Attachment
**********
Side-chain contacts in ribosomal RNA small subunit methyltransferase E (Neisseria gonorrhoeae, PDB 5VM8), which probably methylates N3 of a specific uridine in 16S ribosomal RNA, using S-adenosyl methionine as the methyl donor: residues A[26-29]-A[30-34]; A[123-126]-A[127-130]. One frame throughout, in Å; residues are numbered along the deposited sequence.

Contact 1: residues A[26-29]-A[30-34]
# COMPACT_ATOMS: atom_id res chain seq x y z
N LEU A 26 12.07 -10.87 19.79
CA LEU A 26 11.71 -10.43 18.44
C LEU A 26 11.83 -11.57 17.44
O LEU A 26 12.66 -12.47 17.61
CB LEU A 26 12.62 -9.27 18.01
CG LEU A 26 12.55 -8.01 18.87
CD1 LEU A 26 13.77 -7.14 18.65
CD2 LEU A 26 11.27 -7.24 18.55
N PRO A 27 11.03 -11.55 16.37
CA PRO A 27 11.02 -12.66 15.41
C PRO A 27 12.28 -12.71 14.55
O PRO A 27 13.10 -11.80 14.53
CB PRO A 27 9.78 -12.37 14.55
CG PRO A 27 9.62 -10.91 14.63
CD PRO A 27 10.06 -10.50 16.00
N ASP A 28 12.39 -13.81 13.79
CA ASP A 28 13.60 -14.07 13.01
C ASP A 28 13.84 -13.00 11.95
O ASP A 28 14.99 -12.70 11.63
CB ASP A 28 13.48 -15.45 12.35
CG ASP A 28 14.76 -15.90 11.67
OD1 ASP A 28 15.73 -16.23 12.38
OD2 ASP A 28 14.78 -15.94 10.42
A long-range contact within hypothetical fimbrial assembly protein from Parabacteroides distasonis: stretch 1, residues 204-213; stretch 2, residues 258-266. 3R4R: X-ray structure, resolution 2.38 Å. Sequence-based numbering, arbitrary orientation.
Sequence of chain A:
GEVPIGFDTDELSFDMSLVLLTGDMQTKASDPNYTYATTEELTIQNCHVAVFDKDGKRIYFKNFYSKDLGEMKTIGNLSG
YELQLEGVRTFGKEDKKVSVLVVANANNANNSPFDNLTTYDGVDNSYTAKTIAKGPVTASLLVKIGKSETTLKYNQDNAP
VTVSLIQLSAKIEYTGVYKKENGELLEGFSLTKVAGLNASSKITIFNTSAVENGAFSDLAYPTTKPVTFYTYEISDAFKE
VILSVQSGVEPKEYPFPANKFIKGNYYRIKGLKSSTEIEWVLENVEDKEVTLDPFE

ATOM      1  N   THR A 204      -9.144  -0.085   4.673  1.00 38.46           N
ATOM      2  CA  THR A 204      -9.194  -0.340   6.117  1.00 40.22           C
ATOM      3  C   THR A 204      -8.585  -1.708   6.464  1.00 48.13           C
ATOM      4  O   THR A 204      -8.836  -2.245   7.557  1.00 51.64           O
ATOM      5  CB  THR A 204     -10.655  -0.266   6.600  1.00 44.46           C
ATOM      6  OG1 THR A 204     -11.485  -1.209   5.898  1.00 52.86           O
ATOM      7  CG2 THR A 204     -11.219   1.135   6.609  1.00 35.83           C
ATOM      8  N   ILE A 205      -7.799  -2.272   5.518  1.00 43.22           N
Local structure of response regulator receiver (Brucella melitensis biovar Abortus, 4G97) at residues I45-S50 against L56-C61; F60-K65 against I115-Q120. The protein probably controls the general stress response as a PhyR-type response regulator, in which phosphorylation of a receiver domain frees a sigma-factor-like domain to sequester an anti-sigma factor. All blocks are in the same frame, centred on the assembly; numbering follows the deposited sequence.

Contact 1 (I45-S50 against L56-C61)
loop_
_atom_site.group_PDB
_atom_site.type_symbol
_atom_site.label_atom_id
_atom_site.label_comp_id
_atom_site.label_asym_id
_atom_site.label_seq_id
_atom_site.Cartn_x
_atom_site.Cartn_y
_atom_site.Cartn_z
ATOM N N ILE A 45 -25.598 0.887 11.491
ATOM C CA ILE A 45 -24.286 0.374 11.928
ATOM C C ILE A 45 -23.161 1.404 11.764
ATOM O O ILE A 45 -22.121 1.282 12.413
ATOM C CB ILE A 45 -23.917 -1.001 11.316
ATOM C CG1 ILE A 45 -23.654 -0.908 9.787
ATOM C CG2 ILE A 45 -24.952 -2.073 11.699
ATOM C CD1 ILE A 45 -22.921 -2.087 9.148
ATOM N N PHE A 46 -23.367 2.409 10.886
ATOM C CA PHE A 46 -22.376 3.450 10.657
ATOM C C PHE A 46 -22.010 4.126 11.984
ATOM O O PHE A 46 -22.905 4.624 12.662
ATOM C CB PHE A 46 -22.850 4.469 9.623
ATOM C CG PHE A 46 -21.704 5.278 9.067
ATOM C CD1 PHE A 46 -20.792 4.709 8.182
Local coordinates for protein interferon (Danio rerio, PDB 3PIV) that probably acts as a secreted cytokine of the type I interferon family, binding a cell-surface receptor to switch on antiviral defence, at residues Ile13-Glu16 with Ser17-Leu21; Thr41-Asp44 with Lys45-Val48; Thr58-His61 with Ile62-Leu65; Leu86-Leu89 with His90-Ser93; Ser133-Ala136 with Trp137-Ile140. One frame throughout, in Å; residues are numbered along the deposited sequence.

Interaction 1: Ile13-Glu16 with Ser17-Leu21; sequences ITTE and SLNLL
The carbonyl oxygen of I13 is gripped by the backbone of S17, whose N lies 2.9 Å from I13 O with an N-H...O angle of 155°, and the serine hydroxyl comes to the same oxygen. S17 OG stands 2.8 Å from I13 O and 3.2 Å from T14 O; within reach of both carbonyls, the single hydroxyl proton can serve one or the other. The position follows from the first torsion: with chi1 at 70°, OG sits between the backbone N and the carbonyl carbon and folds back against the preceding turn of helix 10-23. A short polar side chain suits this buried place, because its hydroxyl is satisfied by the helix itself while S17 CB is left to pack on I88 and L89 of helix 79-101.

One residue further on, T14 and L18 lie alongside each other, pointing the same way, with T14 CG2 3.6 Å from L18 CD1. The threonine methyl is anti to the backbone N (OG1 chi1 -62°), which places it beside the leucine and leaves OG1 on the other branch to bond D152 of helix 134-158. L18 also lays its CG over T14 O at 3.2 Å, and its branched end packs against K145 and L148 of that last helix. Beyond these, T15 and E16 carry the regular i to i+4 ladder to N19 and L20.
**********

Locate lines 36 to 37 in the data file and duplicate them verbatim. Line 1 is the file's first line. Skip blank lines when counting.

ATOM      4  O   THR A 204      -8.836  -2.245   7.557  1.00 51.64           O
ATOM      5  CB  THR A 204     -10.655  -0.266   6.600  1.00 44.46           C